7 Women Who Inspire Greatness

Role models are very important for children and they are equally important for adults. They are reflections of aspects that are already within us and which we aspire to develop even further. Role models function as guides. They are representations of a certain state of being that we would like to reach. In that sense, they can be powerfully inspiring and make a difference in our wellbeing and personal growth.

Last week I had a conversation with my mother in the aftermath of some family drama. The drama was not between me and her, thankfully. I think I achieved a healing level in which I don’t activate or feed into situations in which my wounds are easily reopened and rawly exposed. The drama came instead from our extended family, and the conversation ended up with me giving a message from beyond to my mother about the root cause of the drama.

I was perfectly conscious and in the moment that the message came through I thought of how surreal karma is. There I was, transmitting the exact same lesson I learned from being my mother’s daughter, and the lesson was this:

Sometimes we need to look out for the role models we wished to find among those who are closer to us.

My mother was never a role model for me because her mother was never a role model for her either. I grew up looking for female examples outside my immediate reality. Throughout my developmental process I didn’t realise that the pain I usually felt about my mother was to a great extent linked to this lack of guidance, inspiration and even greatness. Of course we are all great as individuals and I have learned many great things about my mother, but she didn’t teach me what mothers have the potential to teach their children. Today I know why she didn’t and I can see my mother’s inner child showing up every now and then looking for healing.

Right now, I feel very grateful for the pain I processed and cleared out, especially since the beginning of this year. I don’t know if I can say I healed the mother wound, but I can say there is peace about it. I would never aspire to be like the seven women I bring you today in this post, if my mother had been present in the way I wanted her to be in the past and, although she didn’t play the role I wanted her to play, she played the role that I needed to become who I am and who I will become in the future. She played herself, the only role she could, a girl and a woman in the middle of an heavy karmic thread of codependency and lack of self-worth.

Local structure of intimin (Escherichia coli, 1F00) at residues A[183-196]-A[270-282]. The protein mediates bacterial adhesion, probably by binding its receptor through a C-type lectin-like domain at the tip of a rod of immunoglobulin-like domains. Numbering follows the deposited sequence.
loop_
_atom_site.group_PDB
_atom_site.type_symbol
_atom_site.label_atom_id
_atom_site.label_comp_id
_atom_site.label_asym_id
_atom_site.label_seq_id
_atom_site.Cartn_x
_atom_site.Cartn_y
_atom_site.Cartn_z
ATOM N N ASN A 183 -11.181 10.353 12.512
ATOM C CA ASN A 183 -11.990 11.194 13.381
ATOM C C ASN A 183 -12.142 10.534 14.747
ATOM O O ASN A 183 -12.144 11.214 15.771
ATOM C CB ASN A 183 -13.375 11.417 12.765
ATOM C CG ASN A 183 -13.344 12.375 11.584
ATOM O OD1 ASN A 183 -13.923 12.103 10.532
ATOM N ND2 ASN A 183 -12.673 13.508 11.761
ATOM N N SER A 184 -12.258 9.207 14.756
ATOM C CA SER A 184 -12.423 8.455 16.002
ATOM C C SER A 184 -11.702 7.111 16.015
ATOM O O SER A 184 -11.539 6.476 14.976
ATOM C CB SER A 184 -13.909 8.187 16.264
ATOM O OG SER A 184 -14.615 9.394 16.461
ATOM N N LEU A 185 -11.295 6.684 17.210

So while I and my mother heal our own wounds and learn from each other’s example, let me tell you about the seven women who became my role models and teachers. They are researchers, scholars, entertainers, political figures, writers and activists. One of them was a princess and another is currently running for president of the United States. I think all these women have one thing in common – they are strong and yet highly sensitive. They have challenged the status quo and they have given me strength to be myself. They taught me that there is nothing wrong with being sensitive and yet powerful at the same time.

Lady Diana Spencer

According to the Myers-Briggs personality test, Diana was an INFP, someone who has a more introvert nature and who is rather intuitive. They are strongly guided by their principles and their motivation is driven by values such as honour, beauty, morality and virtue. I think this is very true about Princess Diana. Her attitude and humanitarian work inspire me a lot, and I always feel really proud of being an INFP because of her example.

Dr Elaine Aron